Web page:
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FRG says failed recyclers have abandoned 250,000 mattresses

Eco matters smarden mattress april 2015mountain

The Furniture Recycling Group (FRG) has warned that landlords are having to clear up hundreds of thousands of old mattresses that have been left in warehouses after recycling companies go bust.

FRG director Nick Oettinger said he was aware of around 250,000 mattresses that had been left in seven or eight warehouses across the country.

“With the increase in demand for mattress recycling, a lot of people are starting up and having a go,” he said.

“When they try to move this material, they find the steel is worth very little because it is classed as wire. It is also very hard and expensive to compress into bales, so you can’t move it very far. You can end up getting paid £20 a tonne for it.

“In the end, they are either kicked out by the landlord or disappear overnight.”

One warehouse in Wednesbury in the West Midlands was estimated to contain around 48,000 mattresses.

FRG has also been involved in two sites in Wales and others in Manchester, Liverpool, Birmingham and Kent.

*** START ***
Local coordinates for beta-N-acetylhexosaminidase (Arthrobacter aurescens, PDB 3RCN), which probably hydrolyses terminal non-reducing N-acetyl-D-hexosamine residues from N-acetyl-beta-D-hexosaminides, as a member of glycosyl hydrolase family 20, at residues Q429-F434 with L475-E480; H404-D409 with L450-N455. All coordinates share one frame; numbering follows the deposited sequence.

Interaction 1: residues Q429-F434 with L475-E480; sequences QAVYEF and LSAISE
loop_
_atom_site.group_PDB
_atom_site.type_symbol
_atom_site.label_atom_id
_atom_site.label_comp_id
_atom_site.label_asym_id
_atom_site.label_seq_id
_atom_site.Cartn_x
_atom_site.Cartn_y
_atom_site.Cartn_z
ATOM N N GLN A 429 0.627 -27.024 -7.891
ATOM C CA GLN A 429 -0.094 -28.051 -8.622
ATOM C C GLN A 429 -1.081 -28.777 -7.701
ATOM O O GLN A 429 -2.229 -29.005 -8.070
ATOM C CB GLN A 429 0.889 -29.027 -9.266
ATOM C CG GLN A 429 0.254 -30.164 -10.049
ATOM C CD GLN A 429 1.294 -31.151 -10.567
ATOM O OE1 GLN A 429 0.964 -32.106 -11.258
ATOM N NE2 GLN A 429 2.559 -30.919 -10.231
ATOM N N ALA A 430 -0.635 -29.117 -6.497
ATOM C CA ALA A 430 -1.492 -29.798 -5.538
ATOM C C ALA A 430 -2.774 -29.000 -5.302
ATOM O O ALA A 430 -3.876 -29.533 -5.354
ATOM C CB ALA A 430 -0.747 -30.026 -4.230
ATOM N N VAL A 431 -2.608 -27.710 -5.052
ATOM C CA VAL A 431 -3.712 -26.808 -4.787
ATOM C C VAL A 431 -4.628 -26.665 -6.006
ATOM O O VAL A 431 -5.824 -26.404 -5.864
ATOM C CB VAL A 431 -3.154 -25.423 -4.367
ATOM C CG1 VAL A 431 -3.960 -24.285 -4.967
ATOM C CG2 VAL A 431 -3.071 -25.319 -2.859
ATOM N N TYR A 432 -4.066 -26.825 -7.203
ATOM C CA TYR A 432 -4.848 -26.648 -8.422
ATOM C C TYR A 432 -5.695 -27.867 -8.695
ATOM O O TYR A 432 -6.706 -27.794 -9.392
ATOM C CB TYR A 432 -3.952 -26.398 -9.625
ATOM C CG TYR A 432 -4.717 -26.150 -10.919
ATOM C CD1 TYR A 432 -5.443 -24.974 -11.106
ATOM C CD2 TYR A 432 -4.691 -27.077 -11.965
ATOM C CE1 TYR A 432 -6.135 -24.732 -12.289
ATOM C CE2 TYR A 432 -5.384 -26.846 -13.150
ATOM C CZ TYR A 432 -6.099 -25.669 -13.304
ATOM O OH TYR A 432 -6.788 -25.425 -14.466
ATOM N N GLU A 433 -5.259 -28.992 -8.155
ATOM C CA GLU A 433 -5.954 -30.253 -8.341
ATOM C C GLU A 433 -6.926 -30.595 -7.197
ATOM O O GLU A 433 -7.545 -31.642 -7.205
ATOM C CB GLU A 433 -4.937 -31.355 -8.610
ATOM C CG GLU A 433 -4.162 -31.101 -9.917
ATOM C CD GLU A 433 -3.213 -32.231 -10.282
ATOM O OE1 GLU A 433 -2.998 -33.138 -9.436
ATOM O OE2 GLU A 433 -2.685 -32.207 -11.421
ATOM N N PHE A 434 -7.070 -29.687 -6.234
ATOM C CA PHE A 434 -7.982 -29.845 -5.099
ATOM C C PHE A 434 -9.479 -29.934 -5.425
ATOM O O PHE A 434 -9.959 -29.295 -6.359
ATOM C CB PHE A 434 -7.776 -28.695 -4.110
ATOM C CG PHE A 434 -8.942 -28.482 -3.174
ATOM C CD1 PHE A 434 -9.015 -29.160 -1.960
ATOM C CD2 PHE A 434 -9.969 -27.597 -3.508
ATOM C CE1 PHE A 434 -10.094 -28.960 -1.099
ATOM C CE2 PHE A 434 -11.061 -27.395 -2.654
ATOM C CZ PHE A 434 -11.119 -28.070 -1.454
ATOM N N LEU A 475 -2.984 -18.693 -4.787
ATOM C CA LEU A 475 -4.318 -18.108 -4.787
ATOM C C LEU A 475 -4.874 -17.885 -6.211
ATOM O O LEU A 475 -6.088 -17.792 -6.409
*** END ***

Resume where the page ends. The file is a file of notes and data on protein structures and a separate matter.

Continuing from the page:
Oettinger said the problem had become “a lot worse” during the past 18 months because landfill sites were starting to ban bulky mattresses.

He said FRG was being called in by landlords and the Environment Agency to deal with the problem.

“I hope people are not intentionally filling up warehouses, taking the gate fees and doing a runner,” he added.

“I think people get involved in mattress recycling with the view that it is going to be a big industry and there is a huge demand for it. But they don’t know enough about it and haven’t got secured outlets for the material.”

Oettinger urged organisations looking to dispose of mattresses – including hotels, local authorities and retailers – to check on recyclers’ licences and undertake due diligence.

Earlier this year, Lewis Bertram, trading as Eco Matters, was prosecuted after a large dump of mattresses built up on his site. He was given a six-month term, suspended for two years, and 300 hours of unpaid work

In October 2016, FRG launched what it claimed was the world’s first automated pocket spring recycling machine.

The organisation began recycling mattresses in 2010 and now has operations in Lancashire, Derbyshire, Chester, Wales and Northern Ireland.

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